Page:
How Transparent IT Financials Align Business and IT Goals

By Phil Gormley, CIO Office

“The true benefits of ITaaS come from better investment decisions, not demand management. While most CIOs plan to use IT service definitions to better manage investment priorities for business partners, they often find themselves trying to control demand. In fact, end-to-end IT services will not always reduce demand for IT offerings and may even increase it.”

–The Corporate Executive Board Company, July 2010

EMC IT—like many corporate IT operations— struggles with two conflicting client expectations. Year after year, the total cost of IT is held constant or reduced in the name of keeping overhead costs down. Meanwhile, business demands on IT keep growing and becoming more sophisticated.

For example, think about the tools available for collaboration today versus 10 years ago. With the evolution of multimedia conferencing, we can turn a telephone call into an interactive conference with tens, hundreds and even thousands of participants sharing ideas. And TelePresence lets colleagues around the world interact as if we are sitting at the same table without the time and cost of travel. These valuable, expensive new tools were in their infancy only 10 years ago.

While IT leaders near the breaking point from trying to do more with limited resources, the business units they serve have little recognition of the value of IT’s services. With no financial transparency, they only know a lump sum goes to undifferentiated IT. They don’t track the cost of the individual services they consume or even how much of each service they use.

What’s more, as the number of applications supported by EMC IT has continued to swell, business units have no incentive to kill applications they no longer need. It is actually cheaper for them not to invest the time because the cost of maintaining the outmoded application comes from corporate funding and not their own budgets. So even if a business unit only gets minimal value per month from an application that costs IT $10,000 to maintain, it isn’t worth spending the small amount of time required to discontinue that service.

At the same time, IT creates roadblocks for business units seeking new technologies that could truly help their operations in order to keep already overwhelming IT demands from getting worse. We give them cumbersome request processes and even impose an informal cooling off period for weeks up to a few months to see if they really want what they’ve requested.

Our struggle to live within perpetual budget constraints has obscured what should be a major goal of IT—enabling the use of the latest technology to bring the highest benefit to the company.

If you think about it, minimizing the total cost of IT doesn’t really make sense. What you want to ensure is that you’ve maximized the value you get from IT. The era of the ham-fisted approach of simply hammering down IT costs, however, is giving way to a more sensible strategy: IT as a Service.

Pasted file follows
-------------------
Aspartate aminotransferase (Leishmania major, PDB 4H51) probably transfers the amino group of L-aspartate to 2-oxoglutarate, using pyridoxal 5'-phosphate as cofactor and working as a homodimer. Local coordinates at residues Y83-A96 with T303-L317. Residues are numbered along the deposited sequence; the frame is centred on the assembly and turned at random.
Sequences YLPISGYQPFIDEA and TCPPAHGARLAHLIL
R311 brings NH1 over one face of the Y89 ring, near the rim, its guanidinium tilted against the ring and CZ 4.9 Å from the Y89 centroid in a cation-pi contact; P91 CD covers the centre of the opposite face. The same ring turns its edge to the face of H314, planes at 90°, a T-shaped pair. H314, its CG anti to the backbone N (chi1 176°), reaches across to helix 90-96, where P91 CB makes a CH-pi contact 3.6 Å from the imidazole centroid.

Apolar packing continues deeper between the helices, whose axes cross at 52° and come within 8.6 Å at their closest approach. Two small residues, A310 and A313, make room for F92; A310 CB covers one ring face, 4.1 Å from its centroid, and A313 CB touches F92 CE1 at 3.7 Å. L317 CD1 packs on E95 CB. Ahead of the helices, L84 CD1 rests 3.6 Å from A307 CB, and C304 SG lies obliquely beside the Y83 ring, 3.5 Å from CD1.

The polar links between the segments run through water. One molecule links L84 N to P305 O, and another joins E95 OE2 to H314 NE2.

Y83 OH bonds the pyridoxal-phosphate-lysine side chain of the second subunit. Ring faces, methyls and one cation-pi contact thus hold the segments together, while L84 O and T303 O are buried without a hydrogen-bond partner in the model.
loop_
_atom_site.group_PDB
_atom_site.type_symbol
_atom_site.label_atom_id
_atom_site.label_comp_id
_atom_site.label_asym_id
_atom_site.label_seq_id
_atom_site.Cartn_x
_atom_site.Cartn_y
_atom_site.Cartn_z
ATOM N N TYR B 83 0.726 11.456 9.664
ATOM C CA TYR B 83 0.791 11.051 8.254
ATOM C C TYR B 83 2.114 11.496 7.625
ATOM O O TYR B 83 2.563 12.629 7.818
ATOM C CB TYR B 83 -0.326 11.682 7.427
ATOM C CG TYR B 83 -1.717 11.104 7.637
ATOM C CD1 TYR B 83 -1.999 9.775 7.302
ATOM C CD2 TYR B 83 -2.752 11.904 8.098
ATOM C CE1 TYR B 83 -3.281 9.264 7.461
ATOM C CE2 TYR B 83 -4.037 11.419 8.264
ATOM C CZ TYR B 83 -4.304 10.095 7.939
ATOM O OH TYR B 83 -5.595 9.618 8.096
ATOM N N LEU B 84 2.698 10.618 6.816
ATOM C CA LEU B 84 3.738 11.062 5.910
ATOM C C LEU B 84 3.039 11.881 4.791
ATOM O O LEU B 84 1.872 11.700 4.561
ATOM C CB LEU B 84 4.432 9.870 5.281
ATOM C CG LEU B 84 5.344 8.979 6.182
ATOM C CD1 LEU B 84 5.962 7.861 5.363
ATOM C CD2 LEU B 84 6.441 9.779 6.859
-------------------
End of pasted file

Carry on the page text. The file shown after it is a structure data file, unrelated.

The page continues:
With this new entrepreneurial approach to providing IT, services will coincide with business units’ needs and wants. The business will make the choices on how to invest in IT. EMC IT will respond to their “clients’” demands and even take on the growing outside competition for their business.

In a first step, EMC IT is in the process of defining the services it offers, their capabilities and what they cost. Later this year, IT will expand chargeback of service expenses to each business unit, linking their costs to actual IT consumption. In turn, users will be able to pick and choose the IT services they consume and pay for from a self-service catalog.

IT began showing back the expense of some services last fall to a handful of business units. It as been enlightening to take our invoices to business leaders and show them, for example, here is your list of applications and how much each one costs the corporation. Every one of them has been surprised and interested at just seeing the list of applications they own – not to mention the surprisingly high cost of maintaining some of them.

These initial invoices have sparked discussions about how business users consume IT and what value they are getting for the expense. Human nature being what it is, without the cost information they wouldn’t have been interested in such scrutiny. And I have a gut feeling when we start billing them for some of these, we will see them decide to kill a lot more applications.

ITaaS will also take pressure off IT resources by promoting more standardization of applications and services. In the past, businesses came to IT with a wide variety of needs. Each time we offered an environment, it was hand-crafted by artisans. With this new approach, we want to avoid such customization as much as possible. The goal is to adopt more of a factory approach where we define a limited set of standard bundles and offer those packages as ITaaS. Business units will have a strong incentive to select these standardized services not only because they are simple and quick but because they are much less expensive. In many cases, IT will be able to pre-build such environments.

There will still be some need for customization, particularly in areas such as software development, for which users will pay a premium. But I suspect that 80 to 90 percent of the services business units choose will be standard.

In any event, IT will take its cue from the business on which services will be funded and which will not. And if the business finds it can create more corporate value by consuming more IT, it will actually be a good thing if IT spend rises.

So, do you think understanding which applications you’re using; how much you’re consuming and what it costs, would enable you to make better IT decisions for your organization?

About the Author: Phil Gormley